I am not an advocate of strict diets; however, I am a supporter of “mindful eating”. This means you should be eating with balance and moderation, as per usual. This is especially important when you are recovering from an injury. If you continue to consume the same amount of calories or more during you rehab program with less aerobic/ cardio training, you will most likely gain weight. Weight gain is an unwanted side effect that I see in many of my patients who simply eat more and forsake any aerobic conditioning during their rehab programs. Minimize any alcohol or sugary soda use while your body is healing to optimize your healing potential. Continue to eat fruits, nuts, vegetables and grains, and omega-3 producing fish, lean meats and some dairy. Tailor your rehab diet in a manner to avoid any foods which you may have an allergy or sensitivity.

#4. Continue to do weight bearing exercises

Lifting weight can be a tricky proposition during an injury. Just remember if the upper body is injured, then work the lower body. I recommend using the machines. For example if you have a wrist fracture or rotator cuff injury of the shoulder, you can do seated squats, hamstring curls, leg extensions or calf raises from different machines. These exercises place no stress on the upper body and you simply have to place the pin at the desired weight, without lifting any free weights. If you have a knee or hip injury, consider using the machines for upper body conditioning such as biceps curls, triceps push-downs or bench press (flat, inclined, or declined). The sky is the limit for diversifying your workout with the machines, even when injured. Remember weight bearing activities can stave off the effects of osteoporosis also.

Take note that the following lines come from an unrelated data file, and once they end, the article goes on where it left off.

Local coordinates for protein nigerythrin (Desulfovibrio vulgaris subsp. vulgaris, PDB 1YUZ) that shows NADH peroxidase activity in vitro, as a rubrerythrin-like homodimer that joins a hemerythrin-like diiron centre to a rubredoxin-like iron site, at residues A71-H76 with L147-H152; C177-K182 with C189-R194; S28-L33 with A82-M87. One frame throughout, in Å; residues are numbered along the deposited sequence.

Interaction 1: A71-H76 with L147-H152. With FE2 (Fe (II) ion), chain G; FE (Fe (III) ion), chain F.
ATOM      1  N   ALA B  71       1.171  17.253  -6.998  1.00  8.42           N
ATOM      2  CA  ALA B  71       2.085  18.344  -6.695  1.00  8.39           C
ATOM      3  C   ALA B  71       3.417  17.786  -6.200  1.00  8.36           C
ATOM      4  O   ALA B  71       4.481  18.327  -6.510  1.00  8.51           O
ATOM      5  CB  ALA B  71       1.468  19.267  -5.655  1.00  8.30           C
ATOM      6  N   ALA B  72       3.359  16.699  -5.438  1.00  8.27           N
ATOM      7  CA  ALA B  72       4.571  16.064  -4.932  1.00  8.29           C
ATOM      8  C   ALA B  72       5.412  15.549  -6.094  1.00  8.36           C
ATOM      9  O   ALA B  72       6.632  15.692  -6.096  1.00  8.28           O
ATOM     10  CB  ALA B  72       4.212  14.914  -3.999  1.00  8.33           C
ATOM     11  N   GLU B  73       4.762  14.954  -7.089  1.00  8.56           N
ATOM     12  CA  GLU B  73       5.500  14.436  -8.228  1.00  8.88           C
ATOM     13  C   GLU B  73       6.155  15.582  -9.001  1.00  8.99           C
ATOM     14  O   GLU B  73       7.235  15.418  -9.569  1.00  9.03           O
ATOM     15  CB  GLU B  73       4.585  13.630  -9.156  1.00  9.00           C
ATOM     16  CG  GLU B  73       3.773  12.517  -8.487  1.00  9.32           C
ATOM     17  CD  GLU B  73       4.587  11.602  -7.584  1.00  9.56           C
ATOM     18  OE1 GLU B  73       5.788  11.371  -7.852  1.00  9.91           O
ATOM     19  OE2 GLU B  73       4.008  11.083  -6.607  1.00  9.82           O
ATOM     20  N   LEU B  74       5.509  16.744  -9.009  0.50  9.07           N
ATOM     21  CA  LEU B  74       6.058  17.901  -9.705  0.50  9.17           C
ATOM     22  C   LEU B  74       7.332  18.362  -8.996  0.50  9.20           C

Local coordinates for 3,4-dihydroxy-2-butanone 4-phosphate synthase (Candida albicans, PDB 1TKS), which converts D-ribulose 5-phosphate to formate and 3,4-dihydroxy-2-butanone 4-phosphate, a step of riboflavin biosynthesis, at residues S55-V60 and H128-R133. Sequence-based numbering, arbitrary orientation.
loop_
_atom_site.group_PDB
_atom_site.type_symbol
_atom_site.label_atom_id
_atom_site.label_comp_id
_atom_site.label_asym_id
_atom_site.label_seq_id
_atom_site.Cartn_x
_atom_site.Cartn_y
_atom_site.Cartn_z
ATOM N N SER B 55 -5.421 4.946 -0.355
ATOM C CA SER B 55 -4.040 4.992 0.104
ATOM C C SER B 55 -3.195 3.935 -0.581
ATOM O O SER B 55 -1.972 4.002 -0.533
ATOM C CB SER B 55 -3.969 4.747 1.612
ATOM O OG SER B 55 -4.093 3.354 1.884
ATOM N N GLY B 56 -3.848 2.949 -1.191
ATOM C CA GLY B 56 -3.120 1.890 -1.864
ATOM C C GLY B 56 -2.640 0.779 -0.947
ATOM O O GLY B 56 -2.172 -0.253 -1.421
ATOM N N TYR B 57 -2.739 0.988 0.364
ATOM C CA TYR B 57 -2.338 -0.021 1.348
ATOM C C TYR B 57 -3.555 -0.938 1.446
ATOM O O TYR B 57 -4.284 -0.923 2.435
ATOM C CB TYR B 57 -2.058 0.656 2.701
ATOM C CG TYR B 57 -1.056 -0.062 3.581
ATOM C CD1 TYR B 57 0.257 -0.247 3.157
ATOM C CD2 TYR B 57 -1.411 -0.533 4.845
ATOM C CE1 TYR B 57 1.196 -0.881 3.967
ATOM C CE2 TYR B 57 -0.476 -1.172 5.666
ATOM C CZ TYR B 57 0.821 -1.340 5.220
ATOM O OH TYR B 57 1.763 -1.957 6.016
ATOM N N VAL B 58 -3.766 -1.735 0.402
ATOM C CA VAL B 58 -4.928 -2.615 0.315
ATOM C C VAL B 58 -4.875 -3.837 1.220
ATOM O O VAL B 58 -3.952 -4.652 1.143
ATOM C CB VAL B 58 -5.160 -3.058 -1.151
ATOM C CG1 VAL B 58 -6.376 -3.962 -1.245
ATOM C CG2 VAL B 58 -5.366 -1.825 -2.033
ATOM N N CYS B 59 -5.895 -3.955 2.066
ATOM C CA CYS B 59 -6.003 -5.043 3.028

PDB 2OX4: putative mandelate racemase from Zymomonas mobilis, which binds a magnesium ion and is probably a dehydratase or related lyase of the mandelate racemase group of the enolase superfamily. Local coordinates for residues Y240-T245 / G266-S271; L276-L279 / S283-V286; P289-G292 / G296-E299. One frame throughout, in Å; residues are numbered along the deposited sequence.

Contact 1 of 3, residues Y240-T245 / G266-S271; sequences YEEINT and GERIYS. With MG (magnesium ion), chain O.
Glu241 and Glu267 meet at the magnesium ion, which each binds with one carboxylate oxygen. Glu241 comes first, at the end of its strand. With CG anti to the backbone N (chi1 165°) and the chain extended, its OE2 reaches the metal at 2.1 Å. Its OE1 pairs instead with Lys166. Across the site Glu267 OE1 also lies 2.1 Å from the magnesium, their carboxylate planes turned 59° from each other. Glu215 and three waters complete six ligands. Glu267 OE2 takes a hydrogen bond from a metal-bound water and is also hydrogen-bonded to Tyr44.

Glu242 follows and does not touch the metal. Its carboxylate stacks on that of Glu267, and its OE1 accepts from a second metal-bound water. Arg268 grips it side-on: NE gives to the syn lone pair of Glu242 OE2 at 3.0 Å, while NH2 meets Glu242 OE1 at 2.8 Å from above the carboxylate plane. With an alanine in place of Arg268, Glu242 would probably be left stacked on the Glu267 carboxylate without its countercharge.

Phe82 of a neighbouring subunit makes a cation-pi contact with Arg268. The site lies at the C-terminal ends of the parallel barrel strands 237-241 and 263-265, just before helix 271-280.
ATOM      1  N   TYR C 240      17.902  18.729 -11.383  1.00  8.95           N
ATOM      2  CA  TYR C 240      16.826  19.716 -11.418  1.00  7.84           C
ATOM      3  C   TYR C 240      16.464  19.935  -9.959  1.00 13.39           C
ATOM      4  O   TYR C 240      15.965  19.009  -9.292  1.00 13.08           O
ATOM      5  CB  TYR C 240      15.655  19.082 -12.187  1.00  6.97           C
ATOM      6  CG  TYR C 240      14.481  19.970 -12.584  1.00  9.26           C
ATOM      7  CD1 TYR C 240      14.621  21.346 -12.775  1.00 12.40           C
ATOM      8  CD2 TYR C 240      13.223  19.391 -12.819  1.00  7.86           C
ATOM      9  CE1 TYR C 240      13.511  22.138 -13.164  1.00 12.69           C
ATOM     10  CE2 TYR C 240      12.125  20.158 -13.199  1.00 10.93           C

#5. Talk with your health care team

It is critical that you are compliant and listen to your health care rehab team. I do not recommend simply treating your self after the health care professionals lay out a comprehensive rehab protocol. Compliance is critical to a speedy recovery. I do suggest discussing any alternative treatments that you may want to utilize with them before you simply do it on your own. This may cause greater injury and delay your recovery. Consider getting a 2nd opinion also.


#6. Rest

The body recovers better from injury with out stress. The stress producing hormones can effect our sleep patterns and rapidity of healing. Sleep is an essential component of healing the body. Continue to drink 6-8 cups of water daily to eliminate toxins and waste. Water and rest do a body good!

#7. Meditation

Meditation is a great way to enrich your fitness lifestyle. I recommend daily meditation for 15 -20 minutes to decrease stress, promote healing and to visualize a healed, happy magnificent body and life. A fit mind helps to create a healthy and strong body. Sit quietly. Visualize your self fully recovered from your injury or accident. See your body healed and active again. Mediation is a fantastic way to improve your mindset about healing and creating an awesome body.

Consult with your health care team before using the aforementioned tips.

Keep on exercising! Exercise is life!